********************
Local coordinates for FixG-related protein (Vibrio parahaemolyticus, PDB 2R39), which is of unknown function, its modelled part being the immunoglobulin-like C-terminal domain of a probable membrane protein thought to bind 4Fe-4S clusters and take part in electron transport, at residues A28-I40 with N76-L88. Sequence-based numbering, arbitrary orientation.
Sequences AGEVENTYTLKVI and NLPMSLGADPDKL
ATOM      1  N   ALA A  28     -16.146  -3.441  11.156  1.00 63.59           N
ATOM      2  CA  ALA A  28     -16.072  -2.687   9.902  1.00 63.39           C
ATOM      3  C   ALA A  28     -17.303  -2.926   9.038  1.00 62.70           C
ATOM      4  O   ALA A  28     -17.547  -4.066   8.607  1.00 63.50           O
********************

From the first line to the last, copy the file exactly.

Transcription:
Local coordinates for FixG-related protein (Vibrio parahaemolyticus, PDB 2R39), which is of unknown function, its modelled part being the immunoglobulin-like C-terminal domain of a probable membrane protein thought to bind 4Fe-4S clusters and take part in electron transport, at residues A28-I40 with N76-L88. Sequence-based numbering, arbitrary orientation.
Sequences AGEVENTYTLKVI and NLPMSLGADPDKL
ATOM      1  N   ALA A  28     -16.146  -3.441  11.156  1.00 63.59           N
ATOM      2  CA  ALA A  28     -16.072  -2.687   9.902  1.00 63.39           C
ATOM      3  C   ALA A  28     -17.303  -2.926   9.038  1.00 62.70           C
ATOM      4  O   ALA A  28     -17.547  -4.066   8.607  1.00 63.50           O